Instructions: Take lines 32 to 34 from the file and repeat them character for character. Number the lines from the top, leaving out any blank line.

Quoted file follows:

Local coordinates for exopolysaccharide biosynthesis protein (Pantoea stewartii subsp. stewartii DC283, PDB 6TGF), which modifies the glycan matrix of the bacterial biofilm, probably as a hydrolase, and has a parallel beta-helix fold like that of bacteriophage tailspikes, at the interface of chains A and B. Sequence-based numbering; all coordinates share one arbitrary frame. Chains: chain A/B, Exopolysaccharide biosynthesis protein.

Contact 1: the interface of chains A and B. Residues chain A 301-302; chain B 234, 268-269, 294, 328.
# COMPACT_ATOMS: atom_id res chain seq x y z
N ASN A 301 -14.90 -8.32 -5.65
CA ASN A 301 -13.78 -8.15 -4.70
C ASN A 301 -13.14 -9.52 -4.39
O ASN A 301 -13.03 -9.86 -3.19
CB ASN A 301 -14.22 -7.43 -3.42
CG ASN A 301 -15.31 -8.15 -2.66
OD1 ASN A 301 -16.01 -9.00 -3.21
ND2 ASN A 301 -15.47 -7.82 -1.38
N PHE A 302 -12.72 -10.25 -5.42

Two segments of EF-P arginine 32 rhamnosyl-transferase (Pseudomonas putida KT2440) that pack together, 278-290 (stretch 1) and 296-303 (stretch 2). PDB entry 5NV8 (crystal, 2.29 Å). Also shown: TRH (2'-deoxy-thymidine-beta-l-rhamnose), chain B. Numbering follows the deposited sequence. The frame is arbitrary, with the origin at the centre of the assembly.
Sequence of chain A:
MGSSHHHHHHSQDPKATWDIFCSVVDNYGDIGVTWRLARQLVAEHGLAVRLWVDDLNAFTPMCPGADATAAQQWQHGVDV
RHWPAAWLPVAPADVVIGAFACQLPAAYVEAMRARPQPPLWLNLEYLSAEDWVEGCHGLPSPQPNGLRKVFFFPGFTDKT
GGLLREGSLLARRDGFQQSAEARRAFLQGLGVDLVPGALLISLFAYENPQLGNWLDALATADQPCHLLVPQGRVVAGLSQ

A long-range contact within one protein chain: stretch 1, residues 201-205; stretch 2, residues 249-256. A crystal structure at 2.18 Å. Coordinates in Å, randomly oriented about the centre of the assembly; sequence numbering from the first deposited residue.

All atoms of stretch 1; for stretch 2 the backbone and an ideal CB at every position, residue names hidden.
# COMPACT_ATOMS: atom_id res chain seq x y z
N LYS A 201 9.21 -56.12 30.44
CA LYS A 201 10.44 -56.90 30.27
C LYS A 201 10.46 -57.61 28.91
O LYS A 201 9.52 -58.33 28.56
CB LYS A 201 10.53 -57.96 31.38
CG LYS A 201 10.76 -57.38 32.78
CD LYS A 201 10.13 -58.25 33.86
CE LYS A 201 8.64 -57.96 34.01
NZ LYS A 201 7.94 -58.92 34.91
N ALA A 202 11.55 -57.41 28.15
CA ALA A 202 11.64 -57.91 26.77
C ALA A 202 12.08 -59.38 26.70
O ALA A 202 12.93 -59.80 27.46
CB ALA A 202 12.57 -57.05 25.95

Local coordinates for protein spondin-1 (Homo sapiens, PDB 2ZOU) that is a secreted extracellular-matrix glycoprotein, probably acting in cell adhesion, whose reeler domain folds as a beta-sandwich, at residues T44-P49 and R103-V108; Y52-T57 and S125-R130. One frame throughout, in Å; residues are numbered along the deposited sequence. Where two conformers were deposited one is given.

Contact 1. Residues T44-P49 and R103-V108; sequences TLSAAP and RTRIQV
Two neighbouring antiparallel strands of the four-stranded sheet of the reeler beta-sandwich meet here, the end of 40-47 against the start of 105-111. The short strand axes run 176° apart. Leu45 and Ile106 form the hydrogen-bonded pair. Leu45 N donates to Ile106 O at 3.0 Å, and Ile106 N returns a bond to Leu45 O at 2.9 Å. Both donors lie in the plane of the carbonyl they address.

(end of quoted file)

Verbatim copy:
C ALA A 202 12.08 -59.38 26.70
O ALA A 202 12.93 -59.80 27.46
CB ALA A 202 12.57 -57.05 25.95